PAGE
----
The chaotic scene unfolded after 11 p.m. as a woman suspected of DUI and apparently passed out was being followed by the California Highway Patrol, with officers attempting to get the car to stop.
The Tesla was going at slow speeds and came to a standstill near the 134 and 5 freeways after a CHP vehicle stopped directly in front of it.
In radio transmissions of the incident that were later obtained by ABC7, a dispatcher is heard saying: "The reporting party is advising that his wife is unconscious in a Tesla. The vehicle is driving itself.
"It ended up TC'ing into the right shoulder wall, and, uh, still continuing," the dispatcher says, using shorthand for a traffic collision.
RELATED: Suspected DUI driver of Tesla reportedly on Autopilot taken into custody in Glendale
The dispatcher is heard saying the suspect's husband was following the Tesla in a Volkswagen.
"Again, apparently the wife is unconscious in the vehicle," the dispatcher adds.
"And I guess there's vehicles in front of it, that's what's causing the vehicle to slow down."
CHP officers got the Tesla to stop and woke the driver up, got her out, and conducted a DUI test. CHP said the driver, identified as Karla Villanueva, 31, was arrested on suspicion of DUI and booked into the Metropolitan Detention Center Jail.
Autopilot has frequently been misused by Tesla drivers, who have been caught driving drunk or even riding in the back seat while a car rolled down a California highway.
VIDEO: Tesla driver apparently asleep while on LA freeway
The electric vehicle maker uses a camera-based system, a lot of computing power, and sometimes radar to spot obstacles, determine what they are, and then decide what the vehicles should do. But researchers say it has had trouble with parked emergency vehicles and perpendicular trucks in its path.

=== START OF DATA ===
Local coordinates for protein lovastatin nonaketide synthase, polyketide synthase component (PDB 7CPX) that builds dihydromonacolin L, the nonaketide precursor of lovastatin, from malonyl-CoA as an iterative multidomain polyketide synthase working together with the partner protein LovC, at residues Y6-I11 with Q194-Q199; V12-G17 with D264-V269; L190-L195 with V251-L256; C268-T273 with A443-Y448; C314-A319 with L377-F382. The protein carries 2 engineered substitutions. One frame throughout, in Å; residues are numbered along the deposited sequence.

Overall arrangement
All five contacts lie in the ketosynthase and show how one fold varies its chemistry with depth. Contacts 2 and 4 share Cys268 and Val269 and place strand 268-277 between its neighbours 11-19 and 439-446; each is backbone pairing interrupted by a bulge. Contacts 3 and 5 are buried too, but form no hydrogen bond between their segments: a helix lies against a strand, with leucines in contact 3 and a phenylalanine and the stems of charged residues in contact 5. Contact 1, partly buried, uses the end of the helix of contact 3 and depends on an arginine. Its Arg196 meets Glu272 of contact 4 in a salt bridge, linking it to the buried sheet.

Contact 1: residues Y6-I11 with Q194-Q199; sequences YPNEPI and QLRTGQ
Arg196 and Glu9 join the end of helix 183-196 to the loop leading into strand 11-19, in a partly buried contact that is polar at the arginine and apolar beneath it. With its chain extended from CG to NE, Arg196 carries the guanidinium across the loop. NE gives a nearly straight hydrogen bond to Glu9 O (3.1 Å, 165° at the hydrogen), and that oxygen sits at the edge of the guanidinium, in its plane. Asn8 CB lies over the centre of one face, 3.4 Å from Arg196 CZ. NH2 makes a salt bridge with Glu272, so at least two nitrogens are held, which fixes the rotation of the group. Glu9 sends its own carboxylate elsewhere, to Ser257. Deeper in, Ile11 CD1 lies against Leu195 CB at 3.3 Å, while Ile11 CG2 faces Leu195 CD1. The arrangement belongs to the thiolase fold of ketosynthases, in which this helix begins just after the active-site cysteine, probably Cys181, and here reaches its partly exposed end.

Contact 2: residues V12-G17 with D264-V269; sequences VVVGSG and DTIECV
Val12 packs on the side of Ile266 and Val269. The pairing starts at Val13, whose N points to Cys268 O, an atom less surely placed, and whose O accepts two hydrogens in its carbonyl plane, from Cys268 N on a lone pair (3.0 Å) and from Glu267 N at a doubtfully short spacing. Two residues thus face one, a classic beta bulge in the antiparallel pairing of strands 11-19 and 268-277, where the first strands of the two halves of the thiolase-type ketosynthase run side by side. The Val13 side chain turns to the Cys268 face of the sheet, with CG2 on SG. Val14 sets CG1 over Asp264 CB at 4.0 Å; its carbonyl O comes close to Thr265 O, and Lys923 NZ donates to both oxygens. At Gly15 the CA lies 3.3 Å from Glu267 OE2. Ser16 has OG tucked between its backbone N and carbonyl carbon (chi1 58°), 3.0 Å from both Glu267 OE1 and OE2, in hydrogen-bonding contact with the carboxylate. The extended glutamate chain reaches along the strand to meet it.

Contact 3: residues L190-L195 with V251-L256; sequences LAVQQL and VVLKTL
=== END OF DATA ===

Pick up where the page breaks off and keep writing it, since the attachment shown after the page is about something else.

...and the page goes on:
The National Highway Traffic Safety Administration opened the Tesla probe after tallying 11 crashes since 2018 in which Teslas on autopilot or cruise control have hit vehicles where first responders have used flashing lights, flares, an illuminated arrow board or cones warning of hazards.
In those crashes, 17 people were injured and one was killed, the NHTSA said. An investigation could lead to a recall or other enforcement action.
Overconfidence in Autopilot is, at the very least, strongly discouraged by NHTSA. A spokesperson told Eyewitness News in part:
"Certain advanced driving assistance features can promote safety by helping drivers avoid crashes and mitigate the severity of crashes that occur, but as with all technologies and equipment on motor vehicles, drivers must use them correctly."
The National Transportation Safety Board, which also has investigated Tesla crashes, has recommended that NHTSA and Tesla limit the autopilot's use to areas where it can safely operate. It also recommended that Tesla be required to improve its system to ensure drivers pay attention.
Last year the NTSB blamed Tesla, drivers and lax regulation by NHTSA for two collisions in which Teslas crashed beneath crossing tractor-trailers.
The Associated Press contributed to this report.